Maryland's freshman Fullback Rick Badanjek scored his second touchdown against Miami on a four-yard run with 7:50 to go, prompting Terp Coach Bobby Ross to opt for a two-point conversion try. Simple enough. Well, not quite. As Quarterback Boomer Esiason explained it, "If Miami came out in a certain defense, Coach Ross told me to audible away from the running play he'd called to a pass, 72. But we had never checked off to 72 and nobody knew which way to block for it. So when time was running out [to get the play off], I just said, 'Block who's in front of you.' " That scheme worked, and Esiason passed over the middle to Wide Receiver Mike Lewis, who made a leaping catch just inside the end line. The Terps still trailed 17-15, but they held the Hurricanes after the ensuing kickoff. An 18-yard punt gave Maryland the ball at the Miami 43. When the Terps' drive stalled at the 21 with 2:14 remaining, Jess Atkinson, who earlier in the half had missed a 23-yard field goal, kicked a 38-yarder. That put Maryland ahead 18-17, a lead that held up when Miami's Jeff Davis, who had earlier kicked field goals of 25, 36 and 46 yards, missed a 40-yard attempt with nine seconds remaining. The Terps' win, their seventh straight, was achieved despite a sputtering offense, 98 yards in penalties and the fact that they used up all their time-outs by the midpoint of the fourth quarter. With Jim Kelly out for the season because of a shoulder separation and backup Mark Richt suspended for the game for training rules violations, freshman Kyle Vanderwende quarterbacked the Hurricanes. Vanderwende completed 16 of 28 passes for 192 yards and had Miami in front 17-7 before Maryland rallied for 11 points in the closing minutes.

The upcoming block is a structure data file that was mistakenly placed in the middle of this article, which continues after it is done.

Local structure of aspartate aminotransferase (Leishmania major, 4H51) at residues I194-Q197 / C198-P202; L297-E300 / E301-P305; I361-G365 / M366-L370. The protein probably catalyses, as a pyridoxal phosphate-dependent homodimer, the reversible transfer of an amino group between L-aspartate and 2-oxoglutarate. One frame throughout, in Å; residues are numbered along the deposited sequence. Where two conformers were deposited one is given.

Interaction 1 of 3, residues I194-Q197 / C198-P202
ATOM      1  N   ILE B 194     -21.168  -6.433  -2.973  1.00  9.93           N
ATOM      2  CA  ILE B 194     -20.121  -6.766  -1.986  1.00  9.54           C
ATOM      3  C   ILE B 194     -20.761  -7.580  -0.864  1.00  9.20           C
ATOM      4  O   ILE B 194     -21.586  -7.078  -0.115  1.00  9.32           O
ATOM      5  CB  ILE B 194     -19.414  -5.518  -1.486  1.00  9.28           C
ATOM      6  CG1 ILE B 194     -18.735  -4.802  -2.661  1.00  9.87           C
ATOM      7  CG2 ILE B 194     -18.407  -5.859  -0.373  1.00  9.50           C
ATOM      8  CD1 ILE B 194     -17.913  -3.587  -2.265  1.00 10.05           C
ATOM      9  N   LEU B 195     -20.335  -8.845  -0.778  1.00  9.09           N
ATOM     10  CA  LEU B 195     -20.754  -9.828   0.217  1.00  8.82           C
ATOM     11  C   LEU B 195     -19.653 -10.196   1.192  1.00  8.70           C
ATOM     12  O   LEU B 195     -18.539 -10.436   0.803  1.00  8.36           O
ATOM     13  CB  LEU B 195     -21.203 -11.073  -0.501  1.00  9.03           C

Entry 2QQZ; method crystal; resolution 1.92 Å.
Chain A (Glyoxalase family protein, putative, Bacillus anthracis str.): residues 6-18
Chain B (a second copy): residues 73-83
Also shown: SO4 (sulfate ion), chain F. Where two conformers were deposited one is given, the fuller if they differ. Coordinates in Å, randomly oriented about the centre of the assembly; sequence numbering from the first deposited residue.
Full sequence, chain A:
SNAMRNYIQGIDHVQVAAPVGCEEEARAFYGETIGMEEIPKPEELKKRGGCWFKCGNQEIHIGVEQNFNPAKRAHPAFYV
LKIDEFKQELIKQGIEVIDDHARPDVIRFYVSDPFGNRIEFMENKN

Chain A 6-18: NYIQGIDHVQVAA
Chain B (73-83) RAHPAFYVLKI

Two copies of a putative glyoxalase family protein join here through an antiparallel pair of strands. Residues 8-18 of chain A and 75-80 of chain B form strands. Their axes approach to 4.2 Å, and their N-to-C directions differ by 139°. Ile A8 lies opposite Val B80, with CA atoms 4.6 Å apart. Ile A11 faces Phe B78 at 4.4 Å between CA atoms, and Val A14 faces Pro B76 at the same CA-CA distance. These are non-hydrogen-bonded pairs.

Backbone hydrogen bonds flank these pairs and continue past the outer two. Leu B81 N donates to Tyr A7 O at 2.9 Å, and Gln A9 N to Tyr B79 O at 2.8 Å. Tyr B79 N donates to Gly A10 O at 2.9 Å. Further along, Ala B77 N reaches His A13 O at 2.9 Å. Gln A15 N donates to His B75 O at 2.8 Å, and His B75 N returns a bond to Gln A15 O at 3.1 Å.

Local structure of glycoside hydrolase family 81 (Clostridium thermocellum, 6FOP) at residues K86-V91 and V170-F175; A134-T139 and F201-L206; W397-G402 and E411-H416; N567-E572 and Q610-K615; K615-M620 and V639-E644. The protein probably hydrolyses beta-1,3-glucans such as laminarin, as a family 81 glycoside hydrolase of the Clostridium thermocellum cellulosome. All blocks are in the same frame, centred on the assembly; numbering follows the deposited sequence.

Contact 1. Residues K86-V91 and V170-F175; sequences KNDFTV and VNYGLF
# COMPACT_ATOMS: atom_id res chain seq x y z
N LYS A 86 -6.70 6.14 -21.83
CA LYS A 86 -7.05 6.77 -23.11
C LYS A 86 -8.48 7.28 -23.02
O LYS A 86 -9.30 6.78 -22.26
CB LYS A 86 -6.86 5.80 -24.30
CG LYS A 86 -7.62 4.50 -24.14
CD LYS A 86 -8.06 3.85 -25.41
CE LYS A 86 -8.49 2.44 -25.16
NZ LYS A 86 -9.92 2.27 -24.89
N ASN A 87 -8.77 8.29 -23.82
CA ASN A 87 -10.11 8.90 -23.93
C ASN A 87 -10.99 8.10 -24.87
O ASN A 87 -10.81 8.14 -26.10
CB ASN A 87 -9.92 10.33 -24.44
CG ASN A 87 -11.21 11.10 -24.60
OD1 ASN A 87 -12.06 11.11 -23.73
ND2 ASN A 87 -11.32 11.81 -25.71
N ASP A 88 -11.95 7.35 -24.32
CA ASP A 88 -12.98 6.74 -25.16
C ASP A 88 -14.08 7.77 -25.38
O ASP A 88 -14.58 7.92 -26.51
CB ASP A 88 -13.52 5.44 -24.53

North Carolina also lost its regular signal-caller—and a 16-13 Atlantic Coast Conference decision at Clemson. Rod Elkins completed all seven of his passes for 70 yards against the Tigers before he was forced out of the game in the first quarter after reinjuring his left knee; he missed three games earlier in the season because of a knee injury. Scott Stankavage, Elkins' replacement, was on target with 15 of 31 passes for 210 yards and one touchdown. Stankavage's last throw, however, skittered off the fingers of Tailback Tyrone Anthony on a fourth-down play from the Clemson 15 with 35 seconds left. The Tar Heels outgained the Tigers 446 yards to 299 in total offense, but were hurt by four turnovers. Clemson's biggest weapon was the kicking of Bob Paulling, who booted field goals of 46, 43 and 46 yards.

Although he carried just 10 times for 45 yards, Florida State Tailback Greg Allen scored four touchdowns during a 56-26 romp at South Carolina. The Seminoles amassed 437 yards through the air as Kelly Lowrey completed 14 of 24 passes for 269 yards and Blair Williams added 168 more by completing seven of 15. Georgia Tech knocked off Virginia 38-32, and Duke handed Wake Forest a 46-26 loss.